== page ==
Trade Names:Enbrel- Injection, solution 25 mg per 0.5 mL- Injection, solution 50 mg per mL- Injection, lyophilized powder for solution 25 mg
Binds specifically to tumor necrosis factor (TNF), blocking its interaction with cell surface TNF receptors, and modulating biological responses induced or regulated by TNF.
C max is approximately 1.1 mcg/mL. T max is approximately 69 h (single dose). C max increases 2- to 7-fold, while AUC increases approximately 4-fold with repeated dosing.
The half-life is approximately 102 h. Cl is approximately 160 mL/h.
No studies conducted.Hepatic Function Impairment
No studies conducted.Children
Cl is slightly reduced in patients 4 to 8 yr of age.Age/Gender
Pharmacokinetic parameters are not different.
Reducing signs and symptoms and inhibiting the progression of structural damage in moderately to severely active rheumatoid arthritis (RA); reducing signs and symptoms of moderately to severely active polyarticular-course juvenile idiopathic arthritis in children 2 years of age and older; reducing signs and symptoms in patients with active ankylosing spondylitis; treatment of adult patients with chronic, moderate to severe plaque psoriasis who are candidates for systemic therapy or phototherapy; reducing signs and symptoms, inhibiting the progression of structural damage of active arthritis, and improving physical function in patients with psoriatic arthritis.
Crohn disease; CHF; pyoderma gangrenosum.
Sepsis; hypersensitivity to etanercept or to any of its components.
Subcutaneous 50 mg/wk, given as 1 injection.
For RA, dosages higher than 50 mg/wk are not recommended.Juvenile Idiopathic ArthritisChildren 2 to 17 yr of age
Subcutaneous 0.8 mg/kg/wk (max, 50 mg/wk).Plaque PsoriasisAdults
Subcutaneous 50 mg 2 times/wk (administered 3 or 4 days apart) for 3 mo followed by reduction to a maintenance dosage of 50 mg/wk.
Starting dosages of 25 or 50 mg/wk were also shown to be efficacious.
Refrigerate single-use prefilled syringe at 36° to 46°F. Do not freeze. Keep prefilled syringes in the original carton to protect from light until time of use. Do not use multiple-use vial or prefilled syringe beyond expiration date.Multiple-use vial
Refrigerate multiple-use vial dose tray at 36° to 46°F. Do not freeze. Use reconstituted solution immediately or refrigerate at 36° to 46°F for up to 14 days. Discard solution if not used within 14 days.
A 7% rate of serious infections was observed in a 24-wk study with patients receiving etanercept and anakinra therapy. Concurrent therapy is not recommended.Cyclophosphamide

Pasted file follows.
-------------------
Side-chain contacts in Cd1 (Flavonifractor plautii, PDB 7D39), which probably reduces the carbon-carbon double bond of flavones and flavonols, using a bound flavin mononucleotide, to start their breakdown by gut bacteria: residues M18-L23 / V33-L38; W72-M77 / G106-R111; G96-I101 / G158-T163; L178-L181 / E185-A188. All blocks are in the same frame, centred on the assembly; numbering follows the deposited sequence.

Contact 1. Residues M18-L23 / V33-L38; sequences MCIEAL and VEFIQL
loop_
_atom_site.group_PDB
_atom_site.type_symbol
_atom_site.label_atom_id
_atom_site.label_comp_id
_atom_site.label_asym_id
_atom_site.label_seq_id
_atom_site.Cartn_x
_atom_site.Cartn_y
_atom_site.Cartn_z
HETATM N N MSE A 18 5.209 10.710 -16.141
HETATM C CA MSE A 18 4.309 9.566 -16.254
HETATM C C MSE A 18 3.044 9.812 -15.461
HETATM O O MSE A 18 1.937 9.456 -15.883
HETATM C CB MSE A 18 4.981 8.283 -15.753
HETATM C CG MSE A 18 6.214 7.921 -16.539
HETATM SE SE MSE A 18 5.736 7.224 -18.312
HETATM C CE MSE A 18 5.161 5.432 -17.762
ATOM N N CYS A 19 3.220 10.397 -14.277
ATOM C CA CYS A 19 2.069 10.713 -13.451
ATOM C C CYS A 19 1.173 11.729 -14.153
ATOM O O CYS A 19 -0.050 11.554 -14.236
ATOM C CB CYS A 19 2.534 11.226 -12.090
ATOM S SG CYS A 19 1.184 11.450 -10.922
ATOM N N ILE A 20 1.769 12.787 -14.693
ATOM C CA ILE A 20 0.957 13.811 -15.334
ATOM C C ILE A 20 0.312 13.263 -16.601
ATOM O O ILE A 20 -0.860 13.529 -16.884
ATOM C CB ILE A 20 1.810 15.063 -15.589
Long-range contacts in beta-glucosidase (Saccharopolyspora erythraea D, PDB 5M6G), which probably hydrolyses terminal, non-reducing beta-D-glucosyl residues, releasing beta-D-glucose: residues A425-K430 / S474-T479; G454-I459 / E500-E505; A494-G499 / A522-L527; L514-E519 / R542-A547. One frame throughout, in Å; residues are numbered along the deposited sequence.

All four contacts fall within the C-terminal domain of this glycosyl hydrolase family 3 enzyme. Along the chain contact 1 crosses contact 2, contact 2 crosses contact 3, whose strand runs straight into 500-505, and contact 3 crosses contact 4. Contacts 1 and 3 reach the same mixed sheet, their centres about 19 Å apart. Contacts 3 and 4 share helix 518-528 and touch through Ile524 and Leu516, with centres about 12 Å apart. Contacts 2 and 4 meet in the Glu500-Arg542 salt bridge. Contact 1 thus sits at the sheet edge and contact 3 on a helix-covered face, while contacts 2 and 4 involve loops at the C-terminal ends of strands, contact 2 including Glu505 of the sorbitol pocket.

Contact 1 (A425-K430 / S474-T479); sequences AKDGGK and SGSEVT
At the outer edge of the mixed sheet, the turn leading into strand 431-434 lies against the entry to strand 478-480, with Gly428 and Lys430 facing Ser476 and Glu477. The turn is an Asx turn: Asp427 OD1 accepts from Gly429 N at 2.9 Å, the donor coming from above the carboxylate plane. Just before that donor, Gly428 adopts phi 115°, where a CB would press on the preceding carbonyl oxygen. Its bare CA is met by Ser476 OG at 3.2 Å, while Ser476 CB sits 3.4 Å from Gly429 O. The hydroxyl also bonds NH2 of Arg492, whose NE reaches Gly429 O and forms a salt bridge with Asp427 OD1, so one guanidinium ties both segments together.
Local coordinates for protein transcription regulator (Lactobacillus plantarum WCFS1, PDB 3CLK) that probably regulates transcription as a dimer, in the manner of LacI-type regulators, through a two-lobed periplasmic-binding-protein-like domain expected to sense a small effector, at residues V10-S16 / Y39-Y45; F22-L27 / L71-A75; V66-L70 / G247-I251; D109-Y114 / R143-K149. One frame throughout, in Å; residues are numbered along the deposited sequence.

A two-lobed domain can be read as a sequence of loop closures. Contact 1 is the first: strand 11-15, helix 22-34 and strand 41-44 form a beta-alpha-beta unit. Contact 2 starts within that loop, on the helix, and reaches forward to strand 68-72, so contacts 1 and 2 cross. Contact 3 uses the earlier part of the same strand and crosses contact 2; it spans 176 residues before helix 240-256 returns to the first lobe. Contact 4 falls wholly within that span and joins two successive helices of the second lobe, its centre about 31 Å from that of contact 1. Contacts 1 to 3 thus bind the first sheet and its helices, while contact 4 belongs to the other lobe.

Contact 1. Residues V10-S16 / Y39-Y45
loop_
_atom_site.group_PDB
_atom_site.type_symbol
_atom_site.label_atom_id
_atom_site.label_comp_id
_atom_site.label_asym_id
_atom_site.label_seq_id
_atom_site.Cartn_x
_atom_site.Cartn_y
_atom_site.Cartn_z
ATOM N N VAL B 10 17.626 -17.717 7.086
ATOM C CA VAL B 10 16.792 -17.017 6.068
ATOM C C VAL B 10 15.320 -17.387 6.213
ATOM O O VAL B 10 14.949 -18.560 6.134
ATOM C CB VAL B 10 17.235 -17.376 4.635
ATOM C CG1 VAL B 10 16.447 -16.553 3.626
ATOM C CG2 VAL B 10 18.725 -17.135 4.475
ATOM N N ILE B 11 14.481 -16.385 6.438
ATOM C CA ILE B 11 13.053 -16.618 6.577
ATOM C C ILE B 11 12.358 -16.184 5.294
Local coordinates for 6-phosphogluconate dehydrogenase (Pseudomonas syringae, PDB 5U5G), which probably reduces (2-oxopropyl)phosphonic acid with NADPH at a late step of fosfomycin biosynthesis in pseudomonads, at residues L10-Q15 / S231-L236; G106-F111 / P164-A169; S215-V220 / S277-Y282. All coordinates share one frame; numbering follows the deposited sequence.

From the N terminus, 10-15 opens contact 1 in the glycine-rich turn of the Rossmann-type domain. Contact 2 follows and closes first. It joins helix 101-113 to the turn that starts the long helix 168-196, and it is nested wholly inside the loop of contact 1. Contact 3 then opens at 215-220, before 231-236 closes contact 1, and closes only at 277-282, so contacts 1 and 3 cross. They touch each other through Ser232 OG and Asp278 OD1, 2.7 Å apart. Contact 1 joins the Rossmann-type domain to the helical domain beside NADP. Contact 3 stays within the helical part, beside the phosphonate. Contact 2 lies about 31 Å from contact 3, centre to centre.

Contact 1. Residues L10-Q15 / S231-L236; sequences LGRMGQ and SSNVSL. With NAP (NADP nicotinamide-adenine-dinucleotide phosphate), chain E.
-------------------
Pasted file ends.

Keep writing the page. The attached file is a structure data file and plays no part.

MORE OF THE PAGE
Risk of noncutaneous solid malignancies may be increased. Concurrent use is not recommended.Immunosuppressive agents
Use of etanercept in patients with Wegener granulomatosis receiving immunosuppressive agents is not recommended.Sulfasalazine
The incidence of decreased neutrophil counts may be greater than with either drug alone.
None well documented.
Deep vein thrombosis, heart failure, hypertension, hypotension, MI, myocardial ischemia, stroke, thrombophlebitis (5%); chest pain, new-onset CHF, vasodilation (postmarketing).
Headache (24%); asthenia (11%); dizziness (8%); cerebral ischemia, depression, hydrocephalus, multiple sclerosis, seizure (5%); aseptic meningitis, fatigue, isolated demyelinating conditions (eg, transverse myelitis), paresthesias, personality disorder (postmarketing).
Rash (14%); alopecia (6%); worsening psoriasis (5%); cutaneous ulcer, cutaneous vasculitis, erythema multiforme, nonmelanoma skin cancer, pruritus, Stevens-Johnson syndrome, subcutaneous nodules, TEN, urticaria (postmarketing).
Rhinitis (16%); pharyngitis (7%); sinusitis (5%); dry eyes, ocular inflammation, optic neuritis (postmarketing).
Abdominal pain (19%); nausea (15%); vomiting (13%); dyspepsia (11%); mouth ulcer (6%); appendicitis, cholecystitis, GI bleeding, GI hemorrhage, pancreatitis (5%); esophagitis/gastritis; gastroenteritis; altered sense of taste, anorexia, diarrhea, dry mouth, intestinal perforation (postmarketing).
Kidney calculus, membranous glomerulonephropathy (5%); UTI (postmarketing).
Lymphadenopathy (5%); lymphoma; adenopathy, anemia, aplastic anemia, coagulopathy, leukopenia, neutropenia, pancytopenia, thrombocytopenia (postmarketing).
Autoimmune hepatitis (postmarketing).